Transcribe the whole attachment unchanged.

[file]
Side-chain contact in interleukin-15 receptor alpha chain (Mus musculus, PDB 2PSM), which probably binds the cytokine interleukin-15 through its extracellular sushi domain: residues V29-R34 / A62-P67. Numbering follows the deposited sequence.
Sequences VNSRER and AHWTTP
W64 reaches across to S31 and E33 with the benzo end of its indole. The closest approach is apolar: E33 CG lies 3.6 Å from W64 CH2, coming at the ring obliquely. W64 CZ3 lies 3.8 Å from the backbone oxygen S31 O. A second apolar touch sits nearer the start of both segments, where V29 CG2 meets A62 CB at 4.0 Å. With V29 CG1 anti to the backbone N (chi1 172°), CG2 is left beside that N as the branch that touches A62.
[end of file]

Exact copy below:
Side-chain contact in interleukin-15 receptor alpha chain (Mus musculus, PDB 2PSM), which probably binds the cytokine interleukin-15 through its extracellular sushi domain: residues V29-R34 / A62-P67. Numbering follows the deposited sequence.
Sequences VNSRER and AHWTTP
W64 reaches across to S31 and E33 with the benzo end of its indole. The closest approach is apolar: E33 CG lies 3.6 Å from W64 CH2, coming at the ring obliquely. W64 CZ3 lies 3.8 Å from the backbone oxygen S31 O. A second apolar touch sits nearer the start of both segments, where V29 CG2 meets A62 CB at 4.0 Å. With V29 CG1 anti to the backbone N (chi1 172°), CG2 is left beside that N as the branch that touches A62.